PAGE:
At Earth’s Core


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Humanity has never seen what lies at the core of the Earth, and although there has been much academic and cinematic speculation on what is down there several thousand kilometres beneath our feet, no one can really say for certain what it is like.

The presence of a magnetic field indicates a rotating iron core – but really? Is it actually a ball of glistening ferrous metal, or is at actually an enormous ball of mackerel pate that has been magnetised by forces unknown.

While questions of this nature were being pondered by the smart people of the world – and the pate theory wasn’t taken seriously by many – or indeed any – recognised scientists.

One day, a very powerful alien spaceship was cruising in the vicinity of the Solar System, when they intercepted a transmission of a highly speculative fictional film the plot of which was centred around the nature of the Earth’s core, and what might have happened if it stopped rotating.

When the aliens had stopped laughing in their extra-terrestrial way, they thought it would be highly helpful for them to demonstrate the actual structure of the inner workings of Earth to its inhabitants, just so they’d know what to do in the event of a real emergency.

So, in their infinitely powerful space time curving megacraft, they turned on their quantum displacement beams – carefully calibrated to operate at a frequency that would cause no damage to all inhabitants of the planet – and watched their handiwork unfold.

Space curved. Space bent. Space turned in on itself and vomited itself back up.

One minute the Earth’s surface faced out towards the effectively infinite universe, and all its inhabitants gazed up on blue skies or a velvet black glittered with stars. Now, they were at earth’s centre, facing each other over a tiny area, their cities piled up on one and another, the seas sloshing round like a swirling glass of brandy, their air at such a pressure their eardrums burst and their eyeballs telescoped.

Meanwhile the scorching core of solid iron glowed out across the universe, and the crew of aliens set off home.

“What a great job we did there” they said, slapping each other on their three shoulders.


Copyright Mulberry Lightning 13.02.18


The Machine City


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You sometimes get a chance to look into a future that represents a past that hasn’t happened.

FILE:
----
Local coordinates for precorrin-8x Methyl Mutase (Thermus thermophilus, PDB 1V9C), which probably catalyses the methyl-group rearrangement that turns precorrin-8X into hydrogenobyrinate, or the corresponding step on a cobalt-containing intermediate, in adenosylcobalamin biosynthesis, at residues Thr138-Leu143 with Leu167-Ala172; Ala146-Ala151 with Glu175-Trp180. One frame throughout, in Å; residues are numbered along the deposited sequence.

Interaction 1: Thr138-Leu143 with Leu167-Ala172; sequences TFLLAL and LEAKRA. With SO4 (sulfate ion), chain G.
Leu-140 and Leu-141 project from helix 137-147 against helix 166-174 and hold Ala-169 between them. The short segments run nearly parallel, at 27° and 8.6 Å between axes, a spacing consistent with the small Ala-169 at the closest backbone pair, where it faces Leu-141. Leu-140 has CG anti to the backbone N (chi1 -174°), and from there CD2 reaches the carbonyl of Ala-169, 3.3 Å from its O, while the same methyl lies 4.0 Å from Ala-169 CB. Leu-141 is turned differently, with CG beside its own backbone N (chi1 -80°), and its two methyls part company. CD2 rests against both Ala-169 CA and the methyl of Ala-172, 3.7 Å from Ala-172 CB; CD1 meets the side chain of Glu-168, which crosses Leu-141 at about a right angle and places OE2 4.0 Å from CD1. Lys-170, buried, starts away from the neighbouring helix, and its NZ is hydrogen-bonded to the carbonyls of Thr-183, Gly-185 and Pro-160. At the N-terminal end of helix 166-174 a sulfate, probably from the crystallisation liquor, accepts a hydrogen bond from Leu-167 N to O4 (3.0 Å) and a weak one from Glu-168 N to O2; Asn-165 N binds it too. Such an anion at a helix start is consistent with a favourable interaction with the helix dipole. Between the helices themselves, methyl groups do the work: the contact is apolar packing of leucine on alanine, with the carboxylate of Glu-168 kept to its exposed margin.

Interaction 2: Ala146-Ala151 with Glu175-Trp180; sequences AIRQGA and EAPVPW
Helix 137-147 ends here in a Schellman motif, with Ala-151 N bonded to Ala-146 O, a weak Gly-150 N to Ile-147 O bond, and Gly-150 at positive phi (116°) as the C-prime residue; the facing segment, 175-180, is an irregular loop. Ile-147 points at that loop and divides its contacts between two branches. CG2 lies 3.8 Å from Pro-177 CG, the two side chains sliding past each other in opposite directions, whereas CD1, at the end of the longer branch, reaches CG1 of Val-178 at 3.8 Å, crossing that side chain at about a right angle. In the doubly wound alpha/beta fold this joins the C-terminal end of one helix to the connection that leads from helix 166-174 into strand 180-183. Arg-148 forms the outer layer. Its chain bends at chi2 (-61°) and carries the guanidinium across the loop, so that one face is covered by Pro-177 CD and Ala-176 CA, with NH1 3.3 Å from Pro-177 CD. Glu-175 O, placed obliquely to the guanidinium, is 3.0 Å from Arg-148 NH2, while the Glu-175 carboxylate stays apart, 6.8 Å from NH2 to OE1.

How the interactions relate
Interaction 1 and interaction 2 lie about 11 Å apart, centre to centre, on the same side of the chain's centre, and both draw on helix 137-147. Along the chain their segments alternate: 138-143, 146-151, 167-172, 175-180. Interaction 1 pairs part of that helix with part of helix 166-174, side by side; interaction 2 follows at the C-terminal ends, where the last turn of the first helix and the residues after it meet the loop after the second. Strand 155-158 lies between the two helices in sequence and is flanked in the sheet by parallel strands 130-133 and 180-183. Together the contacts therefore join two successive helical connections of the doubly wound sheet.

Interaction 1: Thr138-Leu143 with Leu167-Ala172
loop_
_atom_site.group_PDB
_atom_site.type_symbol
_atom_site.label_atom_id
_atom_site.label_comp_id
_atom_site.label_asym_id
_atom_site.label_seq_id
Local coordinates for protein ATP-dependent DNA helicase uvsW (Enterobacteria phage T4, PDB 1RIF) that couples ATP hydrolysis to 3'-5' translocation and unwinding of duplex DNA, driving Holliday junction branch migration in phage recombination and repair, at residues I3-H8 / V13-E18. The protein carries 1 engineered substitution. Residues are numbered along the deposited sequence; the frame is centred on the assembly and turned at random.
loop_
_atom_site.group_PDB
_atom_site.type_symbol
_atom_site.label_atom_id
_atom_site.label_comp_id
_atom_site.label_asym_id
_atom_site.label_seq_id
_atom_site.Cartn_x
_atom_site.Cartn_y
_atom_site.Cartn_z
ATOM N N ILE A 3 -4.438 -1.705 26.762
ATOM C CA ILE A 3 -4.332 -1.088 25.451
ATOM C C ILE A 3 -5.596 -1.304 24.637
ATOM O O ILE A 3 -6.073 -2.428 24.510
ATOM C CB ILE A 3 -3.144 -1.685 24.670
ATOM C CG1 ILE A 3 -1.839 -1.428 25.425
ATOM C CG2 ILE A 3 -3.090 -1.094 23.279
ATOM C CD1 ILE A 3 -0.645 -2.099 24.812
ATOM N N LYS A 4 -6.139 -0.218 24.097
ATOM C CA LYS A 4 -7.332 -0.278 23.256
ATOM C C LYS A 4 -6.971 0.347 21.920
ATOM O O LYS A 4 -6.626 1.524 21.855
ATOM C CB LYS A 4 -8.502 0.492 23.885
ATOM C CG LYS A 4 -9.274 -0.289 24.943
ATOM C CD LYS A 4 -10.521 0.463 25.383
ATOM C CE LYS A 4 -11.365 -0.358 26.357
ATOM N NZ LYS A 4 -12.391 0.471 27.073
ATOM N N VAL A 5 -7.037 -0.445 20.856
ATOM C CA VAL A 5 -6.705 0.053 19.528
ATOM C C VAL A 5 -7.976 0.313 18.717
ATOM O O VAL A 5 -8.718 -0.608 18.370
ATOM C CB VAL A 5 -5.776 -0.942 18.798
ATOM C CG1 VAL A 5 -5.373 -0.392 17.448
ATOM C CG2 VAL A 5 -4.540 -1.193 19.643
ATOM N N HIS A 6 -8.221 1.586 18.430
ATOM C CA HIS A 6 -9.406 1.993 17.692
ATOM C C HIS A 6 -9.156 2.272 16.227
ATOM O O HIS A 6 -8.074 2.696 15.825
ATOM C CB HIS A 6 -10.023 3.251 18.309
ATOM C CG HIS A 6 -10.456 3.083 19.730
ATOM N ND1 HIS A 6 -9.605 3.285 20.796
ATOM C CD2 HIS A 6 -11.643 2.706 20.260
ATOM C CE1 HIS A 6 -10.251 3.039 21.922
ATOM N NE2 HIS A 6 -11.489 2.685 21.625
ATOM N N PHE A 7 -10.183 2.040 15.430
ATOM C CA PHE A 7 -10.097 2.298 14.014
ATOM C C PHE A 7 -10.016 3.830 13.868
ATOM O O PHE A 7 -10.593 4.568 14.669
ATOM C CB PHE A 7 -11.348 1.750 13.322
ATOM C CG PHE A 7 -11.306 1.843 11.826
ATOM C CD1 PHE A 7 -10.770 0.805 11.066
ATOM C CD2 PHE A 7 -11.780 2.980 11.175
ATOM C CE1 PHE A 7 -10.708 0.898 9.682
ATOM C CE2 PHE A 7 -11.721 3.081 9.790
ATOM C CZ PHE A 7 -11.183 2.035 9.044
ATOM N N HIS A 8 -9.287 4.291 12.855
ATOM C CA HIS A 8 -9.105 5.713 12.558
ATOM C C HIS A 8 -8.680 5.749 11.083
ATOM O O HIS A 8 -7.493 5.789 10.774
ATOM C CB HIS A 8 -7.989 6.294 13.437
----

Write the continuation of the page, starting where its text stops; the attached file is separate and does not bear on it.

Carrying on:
I guess that’s the point of Steampunk and other such confections. Diesel punk, Valve Punk, the term I seem to have coined based around the huge computers like Multivac envisaged by Asimov.

I think also of the account of Pittsburgh, a machine city found in the original novel of Logan’s Run – a film just waiting to be remade and I believe they have been trying for years – and I think of the automated factories of Terminators 1 and 2, or indeed Cameron’s Aliens as well.

Cities that don’t need a single human to survive, and the humans that do show are up are treated like infections by the machines, a bacillus to be removed with all extreme prejudice.

I’ve seen a workplace that hints at where things are going and I thought it was beautiful. Two automated cranes at work, sensor driven commands followed to put stock into location. There are people, but they are slaves to the machine will, they have headsets that tell them to go and pick things up like robots from high, caged towers reaching 5 stories up into a towering warehouse of grime and dust.

Other machines carry rubbish away…ski lifts that take cardboard boxes high into the sky and drop them into crushers, could probably do the same to people.

The people are thinking of striking back, the rubbish carrying ski lifts reckoned to be unreliable or even dangerous.

But will these machines allow the humans to retire tham so?

Copyright Mulberry Lightning 11.07.17


The Galaxy of the Wasp


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It was long ago reported in this journal of the extent to which exposure to the venom of a certain species of wasp caused people with the correct cerebral receptors to be able to internally warp time and space to find themselves drawn to the centre of the galaxy.

It had long been assumed that the galaxy concerned was the Milky Way, the barred spiral we call our home, but it is not. It is far further away than even the unimaginable distances to our own galactic centre.

The galaxy concerned is The Wasp Galaxy, where wasps are formed and transported to earth via portals into and out of the 11th Dimension.

This explains the human race memory that wasps have no evolutionary place on Earth. They are right. They are not from here. They are formed from giant galactic clouds of dust and gas and are in fact light years long. Strange relativistic effects and the dreams of higher dimensional creatures make them smaller in our universe. In other universes, they are the size of clusters of galaxies.

It is said the nature of people who can envisage the wasp galaxy through their venom is evil. This may not be true. They may just be different.

When a wasp stings you, you are being stung by a galaxy entire.

Copyright Mulberry Lightning 28.02.17



Visual Horror


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I am a great lover of Hammer Horror, and whenever I visit my favourite local late night establishment, I love to turn on Channel 70 on Freeview and seeing what’s on there.

As there is another Hammer lover who is a regular who can identify the movies by the music alone, it’s always good to be able to find a classic movie from the studio.

I like to take stills of the movies, with all of the random pot luck of how fast the shutter is, and the decor and surroundings. Here, I missed the scenes of Charles Grey bothering goats with a sharp knife, but got a car chase with his demonic eyes summoning a woman to an appointment with the devil…